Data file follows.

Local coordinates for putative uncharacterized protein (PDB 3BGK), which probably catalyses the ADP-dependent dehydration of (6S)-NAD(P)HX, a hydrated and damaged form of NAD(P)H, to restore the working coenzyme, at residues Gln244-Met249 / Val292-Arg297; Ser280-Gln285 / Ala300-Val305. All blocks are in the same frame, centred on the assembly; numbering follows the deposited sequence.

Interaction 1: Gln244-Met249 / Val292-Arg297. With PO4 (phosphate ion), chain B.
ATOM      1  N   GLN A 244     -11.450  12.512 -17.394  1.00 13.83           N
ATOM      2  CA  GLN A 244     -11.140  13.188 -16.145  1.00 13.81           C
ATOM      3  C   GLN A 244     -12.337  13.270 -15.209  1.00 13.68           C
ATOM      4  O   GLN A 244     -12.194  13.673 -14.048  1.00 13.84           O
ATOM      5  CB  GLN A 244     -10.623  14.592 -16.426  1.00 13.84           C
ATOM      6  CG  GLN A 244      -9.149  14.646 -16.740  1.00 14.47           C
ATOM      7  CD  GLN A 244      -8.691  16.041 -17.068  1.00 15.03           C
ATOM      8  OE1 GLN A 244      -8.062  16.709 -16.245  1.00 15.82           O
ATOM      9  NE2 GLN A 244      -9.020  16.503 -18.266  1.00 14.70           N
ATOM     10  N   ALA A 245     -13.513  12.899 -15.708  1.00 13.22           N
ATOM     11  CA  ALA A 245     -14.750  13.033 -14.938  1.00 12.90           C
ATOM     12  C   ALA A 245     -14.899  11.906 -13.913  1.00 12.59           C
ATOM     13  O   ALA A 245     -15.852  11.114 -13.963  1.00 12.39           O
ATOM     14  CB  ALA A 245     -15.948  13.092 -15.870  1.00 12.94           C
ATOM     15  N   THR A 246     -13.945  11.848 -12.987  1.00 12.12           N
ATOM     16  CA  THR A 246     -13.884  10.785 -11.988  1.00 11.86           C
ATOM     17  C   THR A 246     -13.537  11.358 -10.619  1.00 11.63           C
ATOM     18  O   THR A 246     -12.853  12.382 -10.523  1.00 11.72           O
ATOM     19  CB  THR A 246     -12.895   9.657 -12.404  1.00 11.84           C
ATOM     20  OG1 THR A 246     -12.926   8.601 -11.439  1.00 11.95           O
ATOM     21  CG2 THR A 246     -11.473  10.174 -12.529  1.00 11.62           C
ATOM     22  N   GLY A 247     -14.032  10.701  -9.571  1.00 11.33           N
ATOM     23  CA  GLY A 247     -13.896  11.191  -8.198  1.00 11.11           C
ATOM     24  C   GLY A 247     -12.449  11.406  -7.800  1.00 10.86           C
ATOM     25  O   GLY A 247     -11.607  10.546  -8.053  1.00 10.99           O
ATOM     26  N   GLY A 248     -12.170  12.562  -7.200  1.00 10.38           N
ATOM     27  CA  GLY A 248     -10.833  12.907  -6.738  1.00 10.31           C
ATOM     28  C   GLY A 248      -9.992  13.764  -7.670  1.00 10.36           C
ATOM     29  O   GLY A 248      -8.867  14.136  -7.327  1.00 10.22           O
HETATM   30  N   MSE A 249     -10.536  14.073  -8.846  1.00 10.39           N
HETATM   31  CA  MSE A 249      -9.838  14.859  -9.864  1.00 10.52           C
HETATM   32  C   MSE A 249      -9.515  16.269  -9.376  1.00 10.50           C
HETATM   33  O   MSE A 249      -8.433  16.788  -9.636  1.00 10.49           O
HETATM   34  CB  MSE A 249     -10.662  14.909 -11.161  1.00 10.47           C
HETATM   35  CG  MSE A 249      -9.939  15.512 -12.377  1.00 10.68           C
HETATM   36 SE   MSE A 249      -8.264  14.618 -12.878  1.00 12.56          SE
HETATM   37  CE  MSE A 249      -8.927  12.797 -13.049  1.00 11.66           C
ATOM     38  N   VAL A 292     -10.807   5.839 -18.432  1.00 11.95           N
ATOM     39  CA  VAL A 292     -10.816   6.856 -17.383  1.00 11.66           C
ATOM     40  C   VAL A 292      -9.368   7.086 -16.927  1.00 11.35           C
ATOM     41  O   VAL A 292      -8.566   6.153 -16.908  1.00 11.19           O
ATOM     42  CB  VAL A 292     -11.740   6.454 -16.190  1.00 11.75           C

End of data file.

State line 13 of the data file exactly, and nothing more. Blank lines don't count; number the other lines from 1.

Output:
ATOM     11  CA  ALA A 245     -14.750  13.033 -14.938  1.00 12.90           C